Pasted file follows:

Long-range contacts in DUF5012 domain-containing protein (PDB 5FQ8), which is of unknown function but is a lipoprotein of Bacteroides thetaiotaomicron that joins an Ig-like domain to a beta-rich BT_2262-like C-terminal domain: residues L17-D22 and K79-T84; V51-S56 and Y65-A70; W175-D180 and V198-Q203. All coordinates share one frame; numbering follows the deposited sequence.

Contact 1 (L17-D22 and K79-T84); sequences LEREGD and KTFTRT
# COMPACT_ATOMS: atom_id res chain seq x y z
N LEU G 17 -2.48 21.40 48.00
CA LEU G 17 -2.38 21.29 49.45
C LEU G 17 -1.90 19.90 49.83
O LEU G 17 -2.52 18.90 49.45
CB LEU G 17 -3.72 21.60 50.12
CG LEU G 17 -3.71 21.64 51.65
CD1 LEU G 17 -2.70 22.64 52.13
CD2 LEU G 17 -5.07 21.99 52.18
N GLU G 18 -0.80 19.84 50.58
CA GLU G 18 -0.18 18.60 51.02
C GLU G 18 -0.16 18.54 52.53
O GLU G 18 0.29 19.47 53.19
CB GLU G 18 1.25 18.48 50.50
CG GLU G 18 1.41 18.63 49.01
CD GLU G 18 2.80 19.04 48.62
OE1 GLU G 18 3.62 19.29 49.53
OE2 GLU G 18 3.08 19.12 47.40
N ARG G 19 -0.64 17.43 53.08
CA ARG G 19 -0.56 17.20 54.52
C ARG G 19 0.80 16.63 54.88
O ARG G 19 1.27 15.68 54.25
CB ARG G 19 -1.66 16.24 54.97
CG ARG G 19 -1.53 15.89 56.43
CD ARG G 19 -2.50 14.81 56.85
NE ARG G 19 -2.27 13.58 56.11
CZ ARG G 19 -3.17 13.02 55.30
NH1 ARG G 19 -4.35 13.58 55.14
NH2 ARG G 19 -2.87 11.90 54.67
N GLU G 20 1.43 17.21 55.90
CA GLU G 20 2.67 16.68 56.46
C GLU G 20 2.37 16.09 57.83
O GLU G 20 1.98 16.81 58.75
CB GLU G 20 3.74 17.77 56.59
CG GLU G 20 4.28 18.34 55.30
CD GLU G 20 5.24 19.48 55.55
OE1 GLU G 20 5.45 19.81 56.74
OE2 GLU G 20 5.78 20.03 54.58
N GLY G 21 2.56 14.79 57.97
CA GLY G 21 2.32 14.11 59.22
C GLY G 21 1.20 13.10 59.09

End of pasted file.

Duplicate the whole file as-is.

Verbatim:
Long-range contacts in DUF5012 domain-containing protein (PDB 5FQ8), which is of unknown function but is a lipoprotein of Bacteroides thetaiotaomicron that joins an Ig-like domain to a beta-rich BT_2262-like C-terminal domain: residues L17-D22 and K79-T84; V51-S56 and Y65-A70; W175-D180 and V198-Q203. All coordinates share one frame; numbering follows the deposited sequence.

Contact 1 (L17-D22 and K79-T84); sequences LEREGD and KTFTRT
# COMPACT_ATOMS: atom_id res chain seq x y z
N LEU G 17 -2.48 21.40 48.00
CA LEU G 17 -2.38 21.29 49.45
C LEU G 17 -1.90 19.90 49.83
O LEU G 17 -2.52 18.90 49.45
CB LEU G 17 -3.72 21.60 50.12
CG LEU G 17 -3.71 21.64 51.65
CD1 LEU G 17 -2.70 22.64 52.13
CD2 LEU G 17 -5.07 21.99 52.18
N GLU G 18 -0.80 19.84 50.58
CA GLU G 18 -0.18 18.60 51.02
C GLU G 18 -0.16 18.54 52.53
O GLU G 18 0.29 19.47 53.19
CB GLU G 18 1.25 18.48 50.50
CG GLU G 18 1.41 18.63 49.01
CD GLU G 18 2.80 19.04 48.62
OE1 GLU G 18 3.62 19.29 49.53
OE2 GLU G 18 3.08 19.12 47.40
N ARG G 19 -0.64 17.43 53.08
CA ARG G 19 -0.56 17.20 54.52
C ARG G 19 0.80 16.63 54.88
O ARG G 19 1.27 15.68 54.25
CB ARG G 19 -1.66 16.24 54.97
CG ARG G 19 -1.53 15.89 56.43
CD ARG G 19 -2.50 14.81 56.85
NE ARG G 19 -2.27 13.58 56.11
CZ ARG G 19 -3.17 13.02 55.30
NH1 ARG G 19 -4.35 13.58 55.14
NH2 ARG G 19 -2.87 11.90 54.67
N GLU G 20 1.43 17.21 55.90
CA GLU G 20 2.67 16.68 56.46
C GLU G 20 2.37 16.09 57.83
O GLU G 20 1.98 16.81 58.75
CB GLU G 20 3.74 17.77 56.59
CG GLU G 20 4.28 18.34 55.30
CD GLU G 20 5.24 19.48 55.55
OE1 GLU G 20 5.45 19.81 56.74
OE2 GLU G 20 5.78 20.03 54.58
N GLY G 21 2.56 14.79 57.97
CA GLY G 21 2.32 14.11 59.22
C GLY G 21 1.20 13.10 59.09